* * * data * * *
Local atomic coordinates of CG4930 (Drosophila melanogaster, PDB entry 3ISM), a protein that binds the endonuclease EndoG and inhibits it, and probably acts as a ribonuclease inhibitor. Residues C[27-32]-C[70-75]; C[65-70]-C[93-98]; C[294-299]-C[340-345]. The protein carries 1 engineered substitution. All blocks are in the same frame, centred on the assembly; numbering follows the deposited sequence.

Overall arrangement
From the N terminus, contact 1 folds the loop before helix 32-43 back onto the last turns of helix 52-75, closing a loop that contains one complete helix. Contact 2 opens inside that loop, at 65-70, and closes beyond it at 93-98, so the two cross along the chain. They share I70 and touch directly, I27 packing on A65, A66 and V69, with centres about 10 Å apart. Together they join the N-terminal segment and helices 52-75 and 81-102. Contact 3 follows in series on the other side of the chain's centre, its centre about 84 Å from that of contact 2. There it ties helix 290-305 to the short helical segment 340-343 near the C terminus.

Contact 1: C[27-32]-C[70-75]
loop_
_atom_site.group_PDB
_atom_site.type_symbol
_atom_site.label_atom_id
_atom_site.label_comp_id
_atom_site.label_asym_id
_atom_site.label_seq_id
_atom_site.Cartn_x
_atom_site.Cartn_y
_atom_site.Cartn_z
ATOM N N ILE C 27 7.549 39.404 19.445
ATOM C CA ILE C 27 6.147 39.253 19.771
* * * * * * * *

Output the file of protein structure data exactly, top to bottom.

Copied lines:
Local atomic coordinates of CG4930 (Drosophila melanogaster, PDB entry 3ISM), a protein that binds the endonuclease EndoG and inhibits it, and probably acts as a ribonuclease inhibitor. Residues C[27-32]-C[70-75]; C[65-70]-C[93-98]; C[294-299]-C[340-345]. The protein carries 1 engineered substitution. All blocks are in the same frame, centred on the assembly; numbering follows the deposited sequence.

Overall arrangement
From the N terminus, contact 1 folds the loop before helix 32-43 back onto the last turns of helix 52-75, closing a loop that contains one complete helix. Contact 2 opens inside that loop, at 65-70, and closes beyond it at 93-98, so the two cross along the chain. They share I70 and touch directly, I27 packing on A65, A66 and V69, with centres about 10 Å apart. Together they join the N-terminal segment and helices 52-75 and 81-102. Contact 3 follows in series on the other side of the chain's centre, its centre about 84 Å from that of contact 2. There it ties helix 290-305 to the short helical segment 340-343 near the C terminus.

Contact 1: C[27-32]-C[70-75]
loop_
_atom_site.group_PDB
_atom_site.type_symbol
_atom_site.label_atom_id
_atom_site.label_comp_id
_atom_site.label_asym_id
_atom_site.label_seq_id
_atom_site.Cartn_x
_atom_site.Cartn_y
_atom_site.Cartn_z
ATOM N N ILE C 27 7.549 39.404 19.445
ATOM C CA ILE C 27 6.147 39.253 19.771